Sweeney, J.; Peter de Groot, Linda MacDonald and Jerzy M. Gutowski., 2004b. Recent Improvements In The Efficacy Of Trapping The Brown Spruce Longhorn Beetle, Tetropium fuscum (F.), Using Host Volatile-Baited Traps Proceedings, XV USDA Interagency Research Forum on Gypsy Moth and Other Invasive Species 2004 GTR-NE-332
The Nature Conservancy (TNC)., 2004. Gallery of Pests: Pests & pathogens not too widely spread Brown Longhorned Spruce Beetle - Tetropium fuscum Fabricius
Summary: Available from: http://tncweeds.ucdavis.edu/products/gallery/tetfu1.html [Accessed 4 February 2008]
General information
Allen, E.A. and L.M. Humble., 2002. Symposium contribution: Nonindigenous species introductions: a threat to Canada�s forests and forest economy. Canadian Journal of Plant Pathology 24: 103�110 (2002)
Summary: A brief mention of Tetropium fuscum s introduction in Canada.
Canadian Food Inspection Agency (CFIA)., 2005. Brown Spruce Longhorn Beetle - Tetropium fuscum;
Summary: This Canadian Food Inspection Agency website provides several sources concering details about the Tetropium fuscum invasion and control measures taken by the government. This site includes Brown Spruce Longhorn Beelte in Canada, BSLB survey Update: 2007, Infested Places Order, and a Questions and Answers.
Available from: http://www.inspection.gc.ca/english/plaveg/pestrava/tetfus/tetfuse.shtml [Accessed 11 February 2008].
Chronicle-Herald. 2000. Beetles killing park spruce likely arrived from port. Staff Reporter. Metro section. 5/24/2000.
Summary: This news article details the inrtoduction of Tetropium fuscum in Point Pleasnt Park, Nova Scotia.
Available from: http://www.pestalert.org/storage/Halifa%2Ehtm [Accessed 6 February 2008]
Dobesberger, E.J. 2009. Brown spruce longhorn beetle. Fact Sheet 2009. Canadian Food Inspection Agency, Plant Health Science Division, Plant Health Risk Assessment Unit.
ITIS (Integrated Taxonomic Information System), 2005. Online Database Tetropium Kirby in Richardson, 1837
Summary: An online database that provides taxonomic information, common names, synonyms and geographical jurisdiction of a species. In addition links are provided to retrieve biological records and collection information from the Global Biodiversity Information Facility (GBIF) Data Portal and bioscience articles from BioOne journals.
Available from: http://www.itis.gov/servlet/SingleRpt/SingleRpt?search_topic=TSN&search_value=702042 [Accessed 14 January 2008]
Jacobs, Karin; Keith, A. Seifert, Ken J. Harrison, Georgette Smith, and Thomas Kirisits., 2002. Hitchhikers with Invasive Tetropium fuscum (Fabr.) (Coleoptera:Cerambycidae) in Atlantic Canada Proceedings: 2002 U.S. Department of Agriculture Interagency Research Forum GTR-NE-300
Jacobs, Karin; Keith A Seifert; Ken J Harrison; Thomas Kirisits., 2003. Identity and phylogenetic relationships of ophiostomatoid fungi associated with invasive and native Tetropium species (Coleoptera: Cerambycidae) in Atlantic Canada. Canadian Journal of Botany, 81(4), 316-329.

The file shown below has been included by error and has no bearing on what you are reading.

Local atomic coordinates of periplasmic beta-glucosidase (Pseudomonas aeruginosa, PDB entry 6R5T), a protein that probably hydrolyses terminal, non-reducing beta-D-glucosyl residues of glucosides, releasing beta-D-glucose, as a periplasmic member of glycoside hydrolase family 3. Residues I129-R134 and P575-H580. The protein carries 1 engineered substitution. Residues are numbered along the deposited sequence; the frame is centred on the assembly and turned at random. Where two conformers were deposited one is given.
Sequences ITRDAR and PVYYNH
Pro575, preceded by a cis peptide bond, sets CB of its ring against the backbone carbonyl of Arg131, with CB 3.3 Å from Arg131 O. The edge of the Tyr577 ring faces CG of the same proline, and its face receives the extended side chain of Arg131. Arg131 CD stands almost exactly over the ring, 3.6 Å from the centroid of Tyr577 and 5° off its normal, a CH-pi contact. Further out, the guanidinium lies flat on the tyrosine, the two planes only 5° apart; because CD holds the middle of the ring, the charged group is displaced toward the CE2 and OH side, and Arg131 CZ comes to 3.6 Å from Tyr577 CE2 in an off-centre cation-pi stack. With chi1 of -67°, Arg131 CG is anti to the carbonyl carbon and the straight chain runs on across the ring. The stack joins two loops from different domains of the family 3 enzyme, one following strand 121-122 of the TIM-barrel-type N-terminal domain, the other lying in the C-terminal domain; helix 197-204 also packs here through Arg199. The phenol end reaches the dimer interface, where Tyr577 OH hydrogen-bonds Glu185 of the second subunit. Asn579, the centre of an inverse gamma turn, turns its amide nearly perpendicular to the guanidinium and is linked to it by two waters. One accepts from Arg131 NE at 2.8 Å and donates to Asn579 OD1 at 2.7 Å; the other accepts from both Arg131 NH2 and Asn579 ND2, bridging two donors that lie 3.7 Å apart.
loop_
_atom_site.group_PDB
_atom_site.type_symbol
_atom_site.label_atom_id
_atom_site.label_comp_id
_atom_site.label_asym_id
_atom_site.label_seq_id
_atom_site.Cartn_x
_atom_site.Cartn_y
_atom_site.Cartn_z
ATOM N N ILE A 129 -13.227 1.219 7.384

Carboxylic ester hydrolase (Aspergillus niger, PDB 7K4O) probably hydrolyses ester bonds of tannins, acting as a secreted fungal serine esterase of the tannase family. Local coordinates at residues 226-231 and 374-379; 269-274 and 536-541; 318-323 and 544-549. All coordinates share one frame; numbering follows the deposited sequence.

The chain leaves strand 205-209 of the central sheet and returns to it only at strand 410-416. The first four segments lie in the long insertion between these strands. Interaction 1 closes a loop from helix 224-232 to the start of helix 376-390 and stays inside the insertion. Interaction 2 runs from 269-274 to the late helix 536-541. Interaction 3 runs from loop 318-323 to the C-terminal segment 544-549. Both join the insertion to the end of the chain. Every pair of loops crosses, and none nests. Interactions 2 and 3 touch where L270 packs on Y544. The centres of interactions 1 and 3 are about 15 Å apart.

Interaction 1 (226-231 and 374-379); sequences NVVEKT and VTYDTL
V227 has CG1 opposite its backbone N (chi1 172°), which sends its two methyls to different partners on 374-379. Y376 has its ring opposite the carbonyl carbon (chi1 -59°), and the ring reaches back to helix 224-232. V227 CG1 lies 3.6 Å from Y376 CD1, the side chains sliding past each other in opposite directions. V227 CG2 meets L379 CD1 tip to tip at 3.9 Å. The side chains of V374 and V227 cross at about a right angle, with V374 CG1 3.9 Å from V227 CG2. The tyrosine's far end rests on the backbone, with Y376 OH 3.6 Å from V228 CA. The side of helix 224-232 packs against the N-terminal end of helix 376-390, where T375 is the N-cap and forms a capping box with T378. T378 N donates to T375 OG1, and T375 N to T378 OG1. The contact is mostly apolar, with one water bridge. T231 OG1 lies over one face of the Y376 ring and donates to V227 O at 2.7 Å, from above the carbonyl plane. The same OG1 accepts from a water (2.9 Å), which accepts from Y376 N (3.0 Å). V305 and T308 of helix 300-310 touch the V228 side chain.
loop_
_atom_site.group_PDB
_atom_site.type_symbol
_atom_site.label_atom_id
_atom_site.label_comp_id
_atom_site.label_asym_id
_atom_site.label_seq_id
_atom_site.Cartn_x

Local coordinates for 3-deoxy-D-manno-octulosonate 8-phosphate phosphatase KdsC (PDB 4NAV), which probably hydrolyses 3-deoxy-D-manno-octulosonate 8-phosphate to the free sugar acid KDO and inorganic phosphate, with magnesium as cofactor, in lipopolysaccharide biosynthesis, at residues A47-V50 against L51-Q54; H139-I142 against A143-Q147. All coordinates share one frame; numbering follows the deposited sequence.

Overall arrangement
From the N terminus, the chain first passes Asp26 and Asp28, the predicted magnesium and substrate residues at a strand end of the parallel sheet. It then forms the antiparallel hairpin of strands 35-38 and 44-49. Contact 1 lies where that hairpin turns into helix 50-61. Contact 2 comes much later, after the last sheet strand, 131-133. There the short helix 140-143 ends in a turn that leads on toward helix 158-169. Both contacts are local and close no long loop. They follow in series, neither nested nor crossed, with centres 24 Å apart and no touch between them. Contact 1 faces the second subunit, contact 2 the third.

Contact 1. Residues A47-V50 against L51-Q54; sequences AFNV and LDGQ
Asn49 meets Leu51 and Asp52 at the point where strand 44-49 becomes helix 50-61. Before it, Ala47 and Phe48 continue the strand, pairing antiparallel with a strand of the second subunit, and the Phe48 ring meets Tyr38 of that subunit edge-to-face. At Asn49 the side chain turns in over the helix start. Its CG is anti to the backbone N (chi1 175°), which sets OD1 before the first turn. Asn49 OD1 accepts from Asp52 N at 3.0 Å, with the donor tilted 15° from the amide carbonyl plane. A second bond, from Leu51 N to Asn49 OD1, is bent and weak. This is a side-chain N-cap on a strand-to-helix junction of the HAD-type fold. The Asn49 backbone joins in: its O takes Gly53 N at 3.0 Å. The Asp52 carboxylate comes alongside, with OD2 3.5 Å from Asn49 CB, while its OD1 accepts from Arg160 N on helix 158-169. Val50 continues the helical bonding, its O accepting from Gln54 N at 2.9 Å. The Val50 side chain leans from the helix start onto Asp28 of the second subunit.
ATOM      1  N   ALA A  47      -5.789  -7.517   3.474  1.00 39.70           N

Summary: Associate fungi Ophiostoma tetropii is dicussed in conjunction with Tetropium fuscum.
Kolk, A., Starzyk, J.R. 1996. Blackspruce long-horn beetle - Tetropium castaneum (L.) and Brown spruce long-horn beetle - Tetropium fuscum fabr. The Atlas of Forest Insect Pests. Multico Warszawa, 705. posted: www.forestpests.org
Summary: An informative profile on Tetreopium fuscum with good morphology and reproductive information
Available from: http://www.forestpests.org/poland/blackspruce.html [Accessed 4 February 2008].
Netherlands Biodiversity Information Facility (NLBIF)., undated. Tetropium fuscum (Fabricius, 1787) Brown spruce longhorn beetle
Summary: NLBIF is the Dutch national node of the Global Biodiversity Information Facility (GBIF).
Available from: http://www.nlbif.nl/species_details.php?name=Tetropium+fuscum [Accessed 4 February 2008]
North American Plant Protection Organisation (NAPPO), 2003. Datasheet: Tetropium fuscum F.
Summary: Word document data sheet on Tetropium fuscum available from NAPPO
Available from: http://www.pestalert.org/storage/datasheet%2Ertf [Accessed 6 February 2008]
Smith, G. and J. E. Hurley., 2000. Scientific Note: First North American Record of the Palearctic Species Tetropium fuscum (Fabricius) (Coleoptera: Cerambycidae) Natural Resources Canada, Canadian Forest Service, Atlantic Forestry Centre, P.O. Box 4000, Fredericton, NB E3B 5P7, CANADA. The Coleopterists Bulletin, 54(4):540. 2000.
Summary: Abstract citing the first authenticated report of Tetropiu fuscum in Canada.
Smith, Georgette and Ken Harrison., 2007. Definitive diagnostics for beetles and bluestain. Natural Resources Canada Canadian Forest Service
Summary: Notes on taxonomy, and mention of Ophiostoma tetropii as an indicator for Tetropium fuscum
Available from: http://cfs.nrcan.gc.ca/subsite/nefpc/abstractharrison3 [Accessed 4 February 2008]
Contact
The following 1 contacts offer information an advice on Tetropium fuscum
Dobesberger,
Erhard
Organization:
Canadian Food Inspection Agency
Address:
1400 Merivale Road T1-1-328 Ottawa, ON K1A 0Y9
Phone:
(613) 773-5282
Fax:
(613) 773-5391